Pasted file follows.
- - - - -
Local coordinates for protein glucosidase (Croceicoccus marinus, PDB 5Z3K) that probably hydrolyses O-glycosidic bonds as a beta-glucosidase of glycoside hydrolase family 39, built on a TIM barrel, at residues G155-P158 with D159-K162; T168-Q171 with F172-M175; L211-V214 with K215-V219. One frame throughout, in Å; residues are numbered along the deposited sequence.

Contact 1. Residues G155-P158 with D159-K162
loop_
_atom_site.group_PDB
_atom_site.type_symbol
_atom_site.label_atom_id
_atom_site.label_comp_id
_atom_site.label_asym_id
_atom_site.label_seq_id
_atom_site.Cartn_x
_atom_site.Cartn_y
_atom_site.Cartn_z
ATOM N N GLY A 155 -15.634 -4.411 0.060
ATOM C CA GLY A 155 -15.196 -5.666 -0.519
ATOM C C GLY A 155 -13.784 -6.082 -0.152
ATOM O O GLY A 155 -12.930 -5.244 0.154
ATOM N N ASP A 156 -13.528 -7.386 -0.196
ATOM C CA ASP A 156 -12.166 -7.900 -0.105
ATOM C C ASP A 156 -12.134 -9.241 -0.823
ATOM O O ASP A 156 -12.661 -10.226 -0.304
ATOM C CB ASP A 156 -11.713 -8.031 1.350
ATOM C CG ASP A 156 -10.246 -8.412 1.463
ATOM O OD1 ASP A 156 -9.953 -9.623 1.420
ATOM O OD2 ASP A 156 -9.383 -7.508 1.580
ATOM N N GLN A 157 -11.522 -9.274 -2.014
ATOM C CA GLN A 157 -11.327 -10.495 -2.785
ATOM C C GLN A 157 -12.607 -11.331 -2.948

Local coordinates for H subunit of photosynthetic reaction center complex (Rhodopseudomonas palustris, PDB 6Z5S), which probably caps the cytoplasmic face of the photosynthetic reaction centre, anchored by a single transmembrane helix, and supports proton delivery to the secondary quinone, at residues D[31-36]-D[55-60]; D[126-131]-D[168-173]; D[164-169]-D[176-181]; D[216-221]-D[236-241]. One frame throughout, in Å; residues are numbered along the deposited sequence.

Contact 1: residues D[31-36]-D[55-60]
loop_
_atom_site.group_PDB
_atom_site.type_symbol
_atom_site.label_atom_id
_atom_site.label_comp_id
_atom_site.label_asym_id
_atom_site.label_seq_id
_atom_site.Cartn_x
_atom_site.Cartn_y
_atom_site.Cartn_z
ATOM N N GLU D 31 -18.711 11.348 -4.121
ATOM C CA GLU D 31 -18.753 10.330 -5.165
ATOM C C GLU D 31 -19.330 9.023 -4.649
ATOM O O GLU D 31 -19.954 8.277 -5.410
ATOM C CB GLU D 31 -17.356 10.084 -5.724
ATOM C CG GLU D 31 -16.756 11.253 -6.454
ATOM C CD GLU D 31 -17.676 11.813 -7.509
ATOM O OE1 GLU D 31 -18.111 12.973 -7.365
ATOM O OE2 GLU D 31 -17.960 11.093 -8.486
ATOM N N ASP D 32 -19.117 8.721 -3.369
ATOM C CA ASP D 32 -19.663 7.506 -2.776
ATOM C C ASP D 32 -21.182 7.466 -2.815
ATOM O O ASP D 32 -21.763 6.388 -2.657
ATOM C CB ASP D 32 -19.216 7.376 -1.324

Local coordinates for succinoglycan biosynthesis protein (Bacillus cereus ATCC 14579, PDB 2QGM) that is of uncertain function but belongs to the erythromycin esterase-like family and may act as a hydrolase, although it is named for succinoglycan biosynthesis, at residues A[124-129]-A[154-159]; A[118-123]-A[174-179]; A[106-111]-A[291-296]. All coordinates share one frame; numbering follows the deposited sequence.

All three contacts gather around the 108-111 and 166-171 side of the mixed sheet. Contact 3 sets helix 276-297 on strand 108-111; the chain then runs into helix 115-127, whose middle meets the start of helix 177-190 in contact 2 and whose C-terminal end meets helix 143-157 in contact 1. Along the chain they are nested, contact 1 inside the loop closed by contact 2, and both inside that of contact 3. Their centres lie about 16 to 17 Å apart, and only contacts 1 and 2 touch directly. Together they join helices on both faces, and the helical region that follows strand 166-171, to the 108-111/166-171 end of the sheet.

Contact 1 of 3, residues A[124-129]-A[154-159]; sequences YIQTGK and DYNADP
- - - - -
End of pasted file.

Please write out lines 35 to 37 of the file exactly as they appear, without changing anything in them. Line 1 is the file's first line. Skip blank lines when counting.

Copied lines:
_atom_site.label_asym_id
_atom_site.label_seq_id
_atom_site.Cartn_x